Nine-Hole Courses Showing Championship Mettle November 3, 2016 By Scott Lipsky, USGA

Skyway Golf Course hosted the inaugural Hudson County (N.J.) Amateur this summer, crowning a champion after nine holes of play. (USGA/Steve Boyle)

Trailing by three strokes with 18 holes remaining, Malia Stovall carded four birdies during the final round of the 2016 Tennessee Girls’ Junior Championship, propelling the 16-year-old to the title in July at The Course at Sewanee.

Stovall, of Winchester, Tenn., could point to her play on the inward nine as a key to claiming a two-stroke victory, having played holes 10 through 18 in 1 under par after playing holes 1 through 9 in 6 over. On the surface, an extreme in nine-hole split scores isn’t unusual in top-flight competition, but in this case, Stovall was seeing the holes for a second time, as Sewanee is a nine-hole layout.

Nine-hole courses are a significant part of the game’s landscape in the U.S. According to the National Golf Foundation, they account for 27 percent of all golf facilities in the country. Nine-hole courses are often considered havens for recreational play where novices can learn the game, but they have always been more than that, and the fact that the Tennessee Golf Association (TGA) conducted one of its important championships on one might help to shift perceptions.  The TGA has enthusiastically embraced the USGA’s PLAY9™ initiative, and executive director Matt Vanderpool was eager to see how a nine-hole layout would fare in competition. Despite initial uncertainty from competitors and parents, the 54-hole Girls’ Junior Championship at Sewanee was a success.

“There was a lot of skepticism both from players and parents saying, what’s going on here, because people hadn’t heard of it before. And that was one of the reasons behind doing it, to kind of break down that barrier,” said Vanderpool, who noted that there are several nine-hole facilities in the state that are challenging enough to host championships. “We told [competitors], you’re the first ones in Tennessee to compete for a state championship on a nine-hole golf course, and there might be future ones, but you all were part of the first.”

The 67-player field went off in morning and afternoon waves, with morning starters beginning their second nine before the afternoon tee times began. While competitors were faced with the same hole locations the second time around, they were presented different challenges from tee to green, as the teeing grounds for the inward and outward nines were different. In most cases, the yardages were similar, but Sewanee’s closing hole played as a 452-yard par 5 as hole No. 9 and as a 355-yard par 4 as No. 18. The seventh hole was a 372-yard par 4 the first time around and played nearly 100 yards shorter as No. 16.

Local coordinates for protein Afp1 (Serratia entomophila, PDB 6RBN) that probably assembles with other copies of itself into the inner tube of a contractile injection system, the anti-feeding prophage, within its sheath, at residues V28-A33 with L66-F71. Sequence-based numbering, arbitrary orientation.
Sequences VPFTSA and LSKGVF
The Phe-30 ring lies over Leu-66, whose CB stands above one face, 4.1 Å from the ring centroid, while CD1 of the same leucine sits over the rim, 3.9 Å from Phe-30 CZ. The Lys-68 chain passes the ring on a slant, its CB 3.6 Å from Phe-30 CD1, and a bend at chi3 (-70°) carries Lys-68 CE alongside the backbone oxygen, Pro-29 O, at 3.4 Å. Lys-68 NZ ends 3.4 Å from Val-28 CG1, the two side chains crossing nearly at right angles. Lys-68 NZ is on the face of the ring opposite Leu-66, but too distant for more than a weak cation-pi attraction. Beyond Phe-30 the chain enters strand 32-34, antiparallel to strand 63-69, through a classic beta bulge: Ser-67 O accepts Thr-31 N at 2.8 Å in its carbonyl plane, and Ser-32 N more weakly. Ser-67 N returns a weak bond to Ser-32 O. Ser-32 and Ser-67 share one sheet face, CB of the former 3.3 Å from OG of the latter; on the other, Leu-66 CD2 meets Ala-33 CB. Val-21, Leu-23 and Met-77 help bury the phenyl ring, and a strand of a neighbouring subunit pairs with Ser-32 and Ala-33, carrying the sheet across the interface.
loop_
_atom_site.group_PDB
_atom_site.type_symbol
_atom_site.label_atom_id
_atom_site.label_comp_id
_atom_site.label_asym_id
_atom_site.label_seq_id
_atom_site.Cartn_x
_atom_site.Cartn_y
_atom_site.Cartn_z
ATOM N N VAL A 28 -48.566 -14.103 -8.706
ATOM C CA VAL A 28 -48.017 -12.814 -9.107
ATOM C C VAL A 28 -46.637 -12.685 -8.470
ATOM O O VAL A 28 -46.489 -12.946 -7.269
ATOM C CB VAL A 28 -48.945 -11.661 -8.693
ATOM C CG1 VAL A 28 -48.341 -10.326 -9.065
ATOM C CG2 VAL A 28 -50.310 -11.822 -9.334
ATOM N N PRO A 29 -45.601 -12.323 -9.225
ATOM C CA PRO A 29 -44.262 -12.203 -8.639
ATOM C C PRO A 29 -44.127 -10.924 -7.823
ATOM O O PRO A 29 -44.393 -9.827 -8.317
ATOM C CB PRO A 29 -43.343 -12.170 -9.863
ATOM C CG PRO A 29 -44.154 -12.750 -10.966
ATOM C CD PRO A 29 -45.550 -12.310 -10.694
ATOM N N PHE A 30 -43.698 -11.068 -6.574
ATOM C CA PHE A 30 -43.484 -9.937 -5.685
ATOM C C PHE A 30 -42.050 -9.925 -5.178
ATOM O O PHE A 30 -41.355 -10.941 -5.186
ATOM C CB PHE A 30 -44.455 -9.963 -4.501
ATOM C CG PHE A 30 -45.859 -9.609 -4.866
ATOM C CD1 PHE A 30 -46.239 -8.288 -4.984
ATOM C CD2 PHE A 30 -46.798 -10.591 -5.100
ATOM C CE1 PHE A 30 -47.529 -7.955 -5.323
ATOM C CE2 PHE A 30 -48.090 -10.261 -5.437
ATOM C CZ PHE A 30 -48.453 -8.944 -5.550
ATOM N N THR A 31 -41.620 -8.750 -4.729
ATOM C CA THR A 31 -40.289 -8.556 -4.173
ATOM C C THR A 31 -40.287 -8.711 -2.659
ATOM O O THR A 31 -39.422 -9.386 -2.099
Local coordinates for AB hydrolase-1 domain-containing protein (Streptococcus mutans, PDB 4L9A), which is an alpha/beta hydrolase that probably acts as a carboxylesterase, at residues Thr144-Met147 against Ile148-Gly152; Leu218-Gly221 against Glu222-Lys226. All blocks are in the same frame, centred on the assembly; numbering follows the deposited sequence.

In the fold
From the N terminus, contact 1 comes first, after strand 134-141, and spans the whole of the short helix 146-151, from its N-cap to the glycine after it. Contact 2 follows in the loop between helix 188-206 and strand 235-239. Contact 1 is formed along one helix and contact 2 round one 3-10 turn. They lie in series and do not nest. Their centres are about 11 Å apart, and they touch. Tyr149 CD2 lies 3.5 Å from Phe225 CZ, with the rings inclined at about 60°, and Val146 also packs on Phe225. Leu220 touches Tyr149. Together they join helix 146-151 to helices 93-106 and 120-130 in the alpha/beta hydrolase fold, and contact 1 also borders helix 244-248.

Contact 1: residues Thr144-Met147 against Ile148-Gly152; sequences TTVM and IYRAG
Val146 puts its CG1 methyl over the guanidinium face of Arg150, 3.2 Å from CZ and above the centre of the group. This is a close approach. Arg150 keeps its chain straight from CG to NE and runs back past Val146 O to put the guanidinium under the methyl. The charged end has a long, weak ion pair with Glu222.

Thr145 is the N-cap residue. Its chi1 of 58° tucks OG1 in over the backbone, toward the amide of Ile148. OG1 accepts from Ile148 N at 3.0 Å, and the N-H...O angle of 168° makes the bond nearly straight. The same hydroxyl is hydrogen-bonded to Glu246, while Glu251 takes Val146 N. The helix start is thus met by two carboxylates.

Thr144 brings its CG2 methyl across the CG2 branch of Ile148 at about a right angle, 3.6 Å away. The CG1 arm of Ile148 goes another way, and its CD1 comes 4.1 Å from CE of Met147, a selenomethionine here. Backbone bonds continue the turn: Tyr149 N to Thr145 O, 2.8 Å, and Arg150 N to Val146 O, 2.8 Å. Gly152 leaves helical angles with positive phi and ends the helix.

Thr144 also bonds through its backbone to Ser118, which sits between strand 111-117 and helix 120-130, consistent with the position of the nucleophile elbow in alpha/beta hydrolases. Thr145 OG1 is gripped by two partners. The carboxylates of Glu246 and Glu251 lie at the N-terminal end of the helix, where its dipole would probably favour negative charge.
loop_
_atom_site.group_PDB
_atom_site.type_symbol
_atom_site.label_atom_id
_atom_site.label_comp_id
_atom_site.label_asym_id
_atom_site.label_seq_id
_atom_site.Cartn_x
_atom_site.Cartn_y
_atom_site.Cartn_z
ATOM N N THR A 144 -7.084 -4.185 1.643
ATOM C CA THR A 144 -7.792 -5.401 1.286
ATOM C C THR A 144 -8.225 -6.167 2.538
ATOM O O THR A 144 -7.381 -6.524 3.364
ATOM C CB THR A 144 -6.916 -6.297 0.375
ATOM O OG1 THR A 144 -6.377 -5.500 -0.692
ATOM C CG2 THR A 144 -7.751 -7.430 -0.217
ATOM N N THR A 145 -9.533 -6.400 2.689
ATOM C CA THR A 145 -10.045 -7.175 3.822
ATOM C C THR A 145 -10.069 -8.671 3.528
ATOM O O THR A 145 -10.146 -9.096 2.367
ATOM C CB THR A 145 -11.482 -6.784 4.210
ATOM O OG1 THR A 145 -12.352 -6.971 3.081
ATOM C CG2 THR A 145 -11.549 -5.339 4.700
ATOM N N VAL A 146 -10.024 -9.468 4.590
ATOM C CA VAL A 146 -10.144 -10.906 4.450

“It didn’t really feel much different, honestly. They did have the tees set up differently, you definitely had to play the holes differently each time you played them,” said Stovall, who plans to play for the University of Tennessee beginning in 2018. “I thought there were going to be delays at the turn with so many girls playing the same nine twice, but everything ran smoothly and there weren’t any delays.”

Malia Stovall captured the Tennessee Girls' Junior Championship, a 54-hole event, on The Course at Sewanee, a nine-hole layout. (Tennessee Golf Association)

Creativity in course setup and starting-time assignments can certainly make a nine-hole facility viable for championship play. The inaugural Hudson County Amateur showed that a nine-hole competition can provide the basis for determining a champion. Forty players teed it up in July at Skyway Golf Course, a municipal facility in Jersey City, N.J., with the goal of being crowned the first amateur golf champion in the county’s history.

A pair of players shot 2-over 38 to share the title, and it sparked an interest that general manager Steve Mills is confident will continue to grow. The course, which sits just across the Hudson River from Manhattan, is Hudson County’s only public golf facility, and was the only new golf course to open in New Jersey in 2015.

The event featured championship and first flights, as well as ladies and senior divisions. Winners were determined for both gross and net scores, with the exception of the championship flight. Temperatures on the day of the competition hovered around 100 degrees, making nine a very attractive number of holes.

“Everybody who played was very happy; they really wanted to play their round and get off the golf course; they didn’t want to spend five hours grinding over a trophy,” said Mills. “They wanted to come out, prove they were the best, and they wanted to leave.”

Edmund Burke did just that, winning the senior flight, for competitors 62 and older. A retired marketing executive , Burke has played golf since he was 14, and the fact that the competition was only nine holes didn’t diminish his experience, or his satisfaction in winning.

“[A nine-hole competition] feels very, very different, especially when you’re playing stroke play. You get an 8 or a 9 on an opening hole, you’re history,” said Burke, who was the fourth employee hired at Skyway and helps out wherever he is needed. “You can feel the pressure any time you play in an organized event, when there are no mulligans.”

With the number of nine-hole facilities on the rise, and competitors and organizers claiming positive experiences, conducting competitions on nine-hole courses is likely to become increasingly popular with the golf community.

“We learned that we don’t have to discount nine-hole facilities in conducting championships,” said Vanderpool, who used the opportunity to conduct a public PLAY9 Day at Sewanee the day after the Tennessee Girls’ Junior Championship. “They are just as suitable as an 18-hole facility.”

Scott Lipsky is the manager of websites and digital platforms for the USGA. Email him at

Around the Association